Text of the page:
Infection Control Today

SEP 2018

ICT delivers to infection preventionists & their colleagues in the operating room, sterile processing/central sterile, environmental services & materials management, timely & relevant news, trends & information impacting the profession & the industry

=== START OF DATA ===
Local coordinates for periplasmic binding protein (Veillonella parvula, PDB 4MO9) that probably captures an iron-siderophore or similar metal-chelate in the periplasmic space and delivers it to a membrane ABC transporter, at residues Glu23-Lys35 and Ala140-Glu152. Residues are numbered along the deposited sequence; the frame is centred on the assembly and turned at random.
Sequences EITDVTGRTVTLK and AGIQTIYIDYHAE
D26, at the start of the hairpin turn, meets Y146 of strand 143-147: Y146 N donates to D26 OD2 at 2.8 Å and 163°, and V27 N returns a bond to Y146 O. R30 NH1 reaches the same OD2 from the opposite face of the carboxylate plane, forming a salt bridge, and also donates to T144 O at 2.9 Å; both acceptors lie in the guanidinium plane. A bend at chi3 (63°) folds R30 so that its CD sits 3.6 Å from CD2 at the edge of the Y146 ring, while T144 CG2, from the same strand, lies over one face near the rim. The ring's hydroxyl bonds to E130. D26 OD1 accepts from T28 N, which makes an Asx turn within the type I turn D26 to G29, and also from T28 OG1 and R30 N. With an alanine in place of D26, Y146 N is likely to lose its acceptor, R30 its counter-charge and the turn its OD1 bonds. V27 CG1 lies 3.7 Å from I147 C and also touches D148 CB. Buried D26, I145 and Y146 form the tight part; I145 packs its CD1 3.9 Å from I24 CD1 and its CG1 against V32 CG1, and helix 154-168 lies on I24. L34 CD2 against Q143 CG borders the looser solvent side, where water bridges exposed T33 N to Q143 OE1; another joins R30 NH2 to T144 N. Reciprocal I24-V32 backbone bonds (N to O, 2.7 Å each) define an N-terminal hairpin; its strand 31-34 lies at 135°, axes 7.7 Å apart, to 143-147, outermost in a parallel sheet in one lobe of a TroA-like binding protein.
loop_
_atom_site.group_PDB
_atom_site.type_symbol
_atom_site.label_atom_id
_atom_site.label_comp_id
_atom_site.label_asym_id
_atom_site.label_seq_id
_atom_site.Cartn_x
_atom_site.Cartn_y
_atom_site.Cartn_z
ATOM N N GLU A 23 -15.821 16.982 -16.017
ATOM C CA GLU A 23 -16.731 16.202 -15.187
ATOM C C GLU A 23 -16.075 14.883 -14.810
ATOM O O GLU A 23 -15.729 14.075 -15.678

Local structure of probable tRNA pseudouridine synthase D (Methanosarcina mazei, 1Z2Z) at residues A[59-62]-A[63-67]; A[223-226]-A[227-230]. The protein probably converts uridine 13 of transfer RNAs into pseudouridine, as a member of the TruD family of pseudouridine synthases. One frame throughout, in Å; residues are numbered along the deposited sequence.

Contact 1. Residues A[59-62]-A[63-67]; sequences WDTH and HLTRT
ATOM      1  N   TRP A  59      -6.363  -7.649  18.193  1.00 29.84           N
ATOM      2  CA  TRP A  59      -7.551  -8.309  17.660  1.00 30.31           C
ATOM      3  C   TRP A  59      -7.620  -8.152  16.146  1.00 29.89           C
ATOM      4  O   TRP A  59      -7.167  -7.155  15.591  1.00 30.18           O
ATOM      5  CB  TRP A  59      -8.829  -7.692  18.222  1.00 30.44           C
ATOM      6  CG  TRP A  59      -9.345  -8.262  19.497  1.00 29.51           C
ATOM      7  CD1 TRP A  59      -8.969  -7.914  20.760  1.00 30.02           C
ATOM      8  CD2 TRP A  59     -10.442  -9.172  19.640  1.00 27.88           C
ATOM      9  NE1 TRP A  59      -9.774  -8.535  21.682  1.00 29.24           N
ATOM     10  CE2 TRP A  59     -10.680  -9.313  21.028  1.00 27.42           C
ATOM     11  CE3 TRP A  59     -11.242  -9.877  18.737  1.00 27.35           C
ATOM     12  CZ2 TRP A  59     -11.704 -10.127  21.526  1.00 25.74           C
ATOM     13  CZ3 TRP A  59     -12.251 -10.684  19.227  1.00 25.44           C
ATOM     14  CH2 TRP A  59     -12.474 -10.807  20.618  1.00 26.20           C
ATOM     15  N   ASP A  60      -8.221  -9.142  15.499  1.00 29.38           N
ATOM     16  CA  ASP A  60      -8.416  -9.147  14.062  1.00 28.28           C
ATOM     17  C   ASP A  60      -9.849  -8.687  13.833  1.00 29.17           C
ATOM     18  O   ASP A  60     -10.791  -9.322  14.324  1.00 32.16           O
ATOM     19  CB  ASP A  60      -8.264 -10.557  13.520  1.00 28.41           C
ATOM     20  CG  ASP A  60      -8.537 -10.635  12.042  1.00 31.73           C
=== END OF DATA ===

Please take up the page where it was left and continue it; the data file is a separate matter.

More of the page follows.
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24 ICT September 2018 www.infectioncontroltoday.com Contact Us Today for More Information! info@tomimist.com | www.tomimist.com Patient Room Disinfection Made Easy SteraMist™, known globally for its easy to use and game-changing technology-based disinfection product game-changing technology-based disinfection product lines, now offers an all-in-one solution for efficient and lines, now offers an all-in-one solution for efficient and quick patient room terminal cleans. The SteraMist™ hand- quick patient room terminal cleans. The SteraMist™ hand- held Surface Unit, the first EPA registered solution and held Surface Unit, the first EPA registered solution and equipment combination, is featured in the E-Z Disinfection equipment combination, is featured in the E-Z Disinfection Cart. The cart is designed specifically for hospital Cart. The cart is designed specifically for hospital disinfecting using SteraMist™ technology which has greater disinfecting using SteraMist™ technology which has greater reliability to reduce the transference of pathogens over reliability to reduce the transference of pathogens over traditional manual cleans. traditional manual cleans. Introducing the latest in the SteraMist™ Line of Products SteraMist™ Line of Products The E-Z Disinfection Cart The E-Z Disinfection Cart ICT: What role can infection preven- tionists play in enhancing infection prevention relating to safe handling of healthcare textiles? We frmly believe IPs can make a signifcant difference toward enhancing infection prevention efforts relevant to HCTs. And we would encourage as a reinforcing step in this direction the establishment of open communication and collaboration between the healthcare IP and the laundry profession, specifically the laundry vendor. A good practice is for the hospital IP team members to treat their healthcare laundry professionals as part of their extended team, where there's an ongoing sharing of updates in infection control and prevention efforts and in the regulatory and licensing arenas. Important to this team-style relationship is for the IP to visit the healthcare laundry to become acquainted with the personnel responsible for administering the laundry. In fact, the laundry should be open to at least yearly visits from their IPs. These visits are more productive when they're treated collaboratively. From this collaboration, the IP will become well-versed in the end-to-end healthcare laundry process, especially in the context of potential infection risks from contaminated HCTs. The IP will become aware of how contamination risks can extend well beyond the actual wash process. In fact, we would encourage IPs to work closely with the laundry vendor in developing ways to educate staff in the proper and safe handling of HCTs in the hospital. Safe handling procedures would include everything from hand hygiene and functional separation to proper airfow in linen rooms and use of exchange carts. Last but certainly not least, we would recommend the IP demand their laundry be accredited by HLAC. — Gregory Gicewicz, president of Sterile Surgical Systems; past-president and inspection committee chair for Healthcare Laundry Accreditation Council (HLAC) In addition to handling linens more carefully, greater attention to handling uniforms is warranted. Several studies in recent years have expanded evidence that the risk-re- duction value of professionally laundering employees' garments is worth the additional cost to a healthcare facility that currently makes employees responsible for such washing. Infection preventionists can advocate such change. Common sense and guidelines long established by the Association of periOperative Registered Nurses (AORN) prompt caregivers working in surgical suites to change at work rather than wearing their scrubs outside the facility. Infection preventionists now can cite research that garments are soiled signifcantly from caregiving other than surgery and that home washing inadequately addresses the contamination risk. Shifting this washing to a certifed linen and uniform service (as AORN recommends for surgical garments) or assigning this work to an on-premises laundry is a key frst step but doesn't guarantee success, which is where infection preventionists can step in. Linen and uniform laundries' inventory tracking indicates the prominent role of "walking scrubs" in the premature demise of HCT inventory. Facilities that offer to wash employee scrubs can quantify the extent of the problem and determine the variety of its causes. In many cases, employees feel it's a waste of time to change at work. Inadequate or poorly located changing facilities may play a role. Employee education can incorporate these concerns. The smallest medical practices are less likely to outsource or wash onsite. Infection preventionists responsible for such facilities can encourage these employees to change at work and carry their clothes home to wash—a tall order. Guidelines for home washing must be provided and somehow enforced. Outsourcing is clearly the better choice. — Joseph Ricci, president and CEO, TRSA

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